My Dad Thinks I’m a Boy?!

Pub Date:   |   Archive Date: 21 Feb 2020

Member Reviews

"No one except me gets to decide who I am."

In just 40-odd pages Sophie Labelle paints a very clear picture about what it's like to be transgender, and to explain it to kids reading without getting too technical about it. It shows how parents can deal with it, whether it be accepting, or struggling, and the pain that comes with the latter. It shows the 'simplicity' of being trans, and most importantly, it shows the happiness that comes with being able to be who you really are.

Also extra kudos for the parents being divorced (makes me wonder if they're divorced because of the dad struggling with accepting Stephie), and the mother having short, pink hair!

Also really enjoy the open ending, giving us and Stephie hope that her father will come around, as they clearly love each other very much.

A huge thanks to NetGalley and the publisher for providing me with a free copy in exchange for an honest review!
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This book is fantastic!

Stephie does a great job of explaining the point of view of a trans child, especially when trying to explain her gender identity to adults. 

My favorite parts of the book are when Stephie says that her dad is a very stubborn adult and she thinks it is because the doctor was confused when she was born and called her a boy; and when her dad throws a tantrum in the costume shop. 

This book would be a fantastic book to add to libraries and schools.

#MyDadThinksImAboyAtransPositiveChildrensBook #NetGalley
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I absolutely loved this book! It was very informational, but in a way that is easy for kids to understand. The book recommendations at the end of the book were a great touch as well. I think the discussion questions were great for continuing the discussion with young readers and adults alike. The illustrations were colorful and added to the story content. I would recommend this book for all school libraries.
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While the message of this book is something I stand behind the writing left me wanting more. Stephie's dad is an unlikable character that I don't think children will understand. While LGBTQAI books are definitely needed the illustrations in this book could have been done differently.
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This book is so cute! It's simple enough for a young child to understand, it goes against gender stereotypes (Stephie likes bugs and books and spaghetti, and also wearing a pink tutu skirt), and it teaches kids about gender identity. Above all, it teaches kids to respect someone's gender identity. Stephie just wants her dad to accept her as who she is.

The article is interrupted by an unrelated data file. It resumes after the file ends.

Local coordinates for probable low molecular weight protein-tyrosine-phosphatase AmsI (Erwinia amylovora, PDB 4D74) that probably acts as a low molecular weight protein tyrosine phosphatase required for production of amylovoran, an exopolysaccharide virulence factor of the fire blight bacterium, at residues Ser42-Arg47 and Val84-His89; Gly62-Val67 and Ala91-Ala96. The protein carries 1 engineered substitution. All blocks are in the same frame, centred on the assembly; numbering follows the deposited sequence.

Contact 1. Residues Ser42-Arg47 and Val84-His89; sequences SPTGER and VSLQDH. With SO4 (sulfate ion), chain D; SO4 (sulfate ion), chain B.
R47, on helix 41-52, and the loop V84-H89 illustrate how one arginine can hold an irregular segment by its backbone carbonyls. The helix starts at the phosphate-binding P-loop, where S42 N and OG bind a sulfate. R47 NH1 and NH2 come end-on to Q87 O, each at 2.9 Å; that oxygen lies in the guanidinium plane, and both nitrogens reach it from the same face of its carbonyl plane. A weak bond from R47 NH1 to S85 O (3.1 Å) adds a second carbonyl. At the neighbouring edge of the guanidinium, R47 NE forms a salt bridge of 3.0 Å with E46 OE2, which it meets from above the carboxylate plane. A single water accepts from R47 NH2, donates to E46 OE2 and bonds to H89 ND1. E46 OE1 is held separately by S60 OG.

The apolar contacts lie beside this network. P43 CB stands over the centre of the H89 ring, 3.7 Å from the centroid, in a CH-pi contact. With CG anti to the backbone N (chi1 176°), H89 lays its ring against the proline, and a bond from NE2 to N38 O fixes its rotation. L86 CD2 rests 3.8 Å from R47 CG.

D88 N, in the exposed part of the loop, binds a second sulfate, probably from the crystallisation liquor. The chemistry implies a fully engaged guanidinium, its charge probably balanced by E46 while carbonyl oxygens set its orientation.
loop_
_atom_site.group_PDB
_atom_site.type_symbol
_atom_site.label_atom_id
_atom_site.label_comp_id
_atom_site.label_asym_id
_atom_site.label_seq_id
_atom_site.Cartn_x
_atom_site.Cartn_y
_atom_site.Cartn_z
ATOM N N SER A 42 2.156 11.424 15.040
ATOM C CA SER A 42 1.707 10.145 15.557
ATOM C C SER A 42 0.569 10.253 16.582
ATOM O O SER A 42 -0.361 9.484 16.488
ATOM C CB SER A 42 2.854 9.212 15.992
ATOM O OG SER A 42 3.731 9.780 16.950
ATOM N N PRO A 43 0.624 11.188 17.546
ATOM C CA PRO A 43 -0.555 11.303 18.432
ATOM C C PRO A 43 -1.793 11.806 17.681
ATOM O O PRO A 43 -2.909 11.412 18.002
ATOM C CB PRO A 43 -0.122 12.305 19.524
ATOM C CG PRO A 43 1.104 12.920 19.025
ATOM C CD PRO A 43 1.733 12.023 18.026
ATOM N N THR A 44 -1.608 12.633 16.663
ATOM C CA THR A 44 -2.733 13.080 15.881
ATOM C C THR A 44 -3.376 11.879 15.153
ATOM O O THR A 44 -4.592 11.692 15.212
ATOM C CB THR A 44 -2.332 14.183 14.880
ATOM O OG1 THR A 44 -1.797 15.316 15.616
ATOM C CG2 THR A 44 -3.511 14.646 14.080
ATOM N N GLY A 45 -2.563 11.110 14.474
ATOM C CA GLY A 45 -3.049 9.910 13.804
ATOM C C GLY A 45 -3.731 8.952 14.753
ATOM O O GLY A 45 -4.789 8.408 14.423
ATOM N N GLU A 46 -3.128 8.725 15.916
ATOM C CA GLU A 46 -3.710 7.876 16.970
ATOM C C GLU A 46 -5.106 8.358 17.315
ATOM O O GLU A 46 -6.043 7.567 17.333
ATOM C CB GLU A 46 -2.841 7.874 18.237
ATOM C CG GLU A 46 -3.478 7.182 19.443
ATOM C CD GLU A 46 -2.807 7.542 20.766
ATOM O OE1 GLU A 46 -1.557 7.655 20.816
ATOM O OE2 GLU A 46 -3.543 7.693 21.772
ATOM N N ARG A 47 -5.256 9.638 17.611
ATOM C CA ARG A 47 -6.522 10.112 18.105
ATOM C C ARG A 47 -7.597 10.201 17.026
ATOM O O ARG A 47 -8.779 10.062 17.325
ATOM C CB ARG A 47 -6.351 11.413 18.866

This book is great both to introduce young children to the idea of gender identity, so that they can understand what a friend or a family member might be going through, and for trans children to see themselves in a book that affirms their gender identity. This book should definitely be in classrooms and libraries!

Also, the art is really cute and cheerful.
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Such a sweet book about being a trans kid and I loved how it focused on the parent's struggles, too. I wish it had been a little longer though. As a trans person, I appreciate this book a ton!
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Every trans resource, especially from trans authors, are such important resources for kids and questioning adults alike, no matter where on their journey, having these resources is important.
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2.5 stars. 

Thanks to NetGalley for sending me this book to read in advance! 
Transgender awareness is something that is important to me and parental acceptance is something that should be talked about. Displaying grown people having tantrums on the floor because their child wants to wear a Halloween costume is damaging to the conversations that need to be had. I found that the way the father is described to be defeating and hypocritical, and the lack of real discussion makes the story one sided with no real conclusion. The story layout feels blocky and not well thought out.
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This book did address a new look at sexual identity, but I thought it almost made fun of the subject.  I was not sure if a child who was not dealing with this issue would understand it all.  It seemed contrived.
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I think this book is a great introduction to children about what it means to be transgender. I most appreciate that it's from a child's perspective -- it's an age appropriate look at what it means as a child embraces their gender, and how they feel as a result of their interactions with others. It's less about a political, religious, social or otherwise perspective, and more about the reality for Stephie.  It was, admittedly, an emotional and frustrating read.  To see the hurt from a child's perspective was difficult to read and not feel judgmental toward those who hurt them. 

Admittedly, as an adult, I have so many more questions as a result of reading. Perhaps that's the beauty of "My Dad Thinks I'm a Boy?!" It will get you thinking and hopefully talking about it in ways that lead to understanding and inclusion.  The discussion prompt questions at the end are a great way to engage readers about what it means to be transgender, gender norms and expression, stereotypes, and more.  

I would recommend this book without reservation. It is a simple to understand book that has surprising depth. The author does a great job balancing a heavy topic with humor in both the text and illustrations. This book will be a great addition to any library.
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Cute children's book describing the pain of being a transgendered child and working with your parents to be who you are. Aimed for young children.
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Brilliant , simple way of explaining what trans means . Perfect for age group .
Simple to understand
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I've followed Sophie Labelle online for a while and have some of her self-published books, so I was excited to see that Jessica Kingsley are publishing My Dad Thinks I'm a Boy?! (complete with class discussion questions at the back). This book is a great example of why I like Sophie Labelle so much. She makes things first and foremost for trans audiences; they're very useful for cis allies to learn more, but I like that she centres trans people in her work. Plus, she has a fun, accessible art style and I love her sense of humour.